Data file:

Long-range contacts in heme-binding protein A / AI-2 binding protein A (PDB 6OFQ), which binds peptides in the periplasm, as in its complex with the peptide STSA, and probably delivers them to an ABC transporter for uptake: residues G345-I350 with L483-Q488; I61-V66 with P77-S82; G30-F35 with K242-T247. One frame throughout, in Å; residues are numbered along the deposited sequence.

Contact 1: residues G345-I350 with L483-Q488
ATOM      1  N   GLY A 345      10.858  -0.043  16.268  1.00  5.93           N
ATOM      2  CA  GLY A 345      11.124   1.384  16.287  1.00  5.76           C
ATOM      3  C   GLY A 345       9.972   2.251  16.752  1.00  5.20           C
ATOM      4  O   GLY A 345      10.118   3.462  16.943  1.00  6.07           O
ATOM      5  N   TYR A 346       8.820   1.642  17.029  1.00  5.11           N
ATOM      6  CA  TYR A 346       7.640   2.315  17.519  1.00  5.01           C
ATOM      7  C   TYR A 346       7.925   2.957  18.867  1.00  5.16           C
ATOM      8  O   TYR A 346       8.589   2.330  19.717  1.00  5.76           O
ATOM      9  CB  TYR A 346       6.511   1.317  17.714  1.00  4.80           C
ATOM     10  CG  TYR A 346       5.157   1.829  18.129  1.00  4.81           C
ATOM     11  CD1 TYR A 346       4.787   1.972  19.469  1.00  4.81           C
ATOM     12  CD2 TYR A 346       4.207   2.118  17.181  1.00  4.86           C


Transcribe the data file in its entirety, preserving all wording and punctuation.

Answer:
Long-range contacts in heme-binding protein A / AI-2 binding protein A (PDB 6OFQ), which binds peptides in the periplasm, as in its complex with the peptide STSA, and probably delivers them to an ABC transporter for uptake: residues G345-I350 with L483-Q488; I61-V66 with P77-S82; G30-F35 with K242-T247. One frame throughout, in Å; residues are numbered along the deposited sequence.

Contact 1: residues G345-I350 with L483-Q488
ATOM      1  N   GLY A 345      10.858  -0.043  16.268  1.00  5.93           N
ATOM      2  CA  GLY A 345      11.124   1.384  16.287  1.00  5.76           C
ATOM      3  C   GLY A 345       9.972   2.251  16.752  1.00  5.20           C
ATOM      4  O   GLY A 345      10.118   3.462  16.943  1.00  6.07           O
ATOM      5  N   TYR A 346       8.820   1.642  17.029  1.00  5.11           N
ATOM      6  CA  TYR A 346       7.640   2.315  17.519  1.00  5.01           C
ATOM      7  C   TYR A 346       7.925   2.957  18.867  1.00  5.16           C
ATOM      8  O   TYR A 346       8.589   2.330  19.717  1.00  5.76           O
ATOM      9  CB  TYR A 346       6.511   1.317  17.714  1.00  4.80           C
ATOM     10  CG  TYR A 346       5.157   1.829  18.129  1.00  4.81           C
ATOM     11  CD1 TYR A 346       4.787   1.972  19.469  1.00  4.81           C
ATOM     12  CD2 TYR A 346       4.207   2.118  17.181  1.00  4.86           C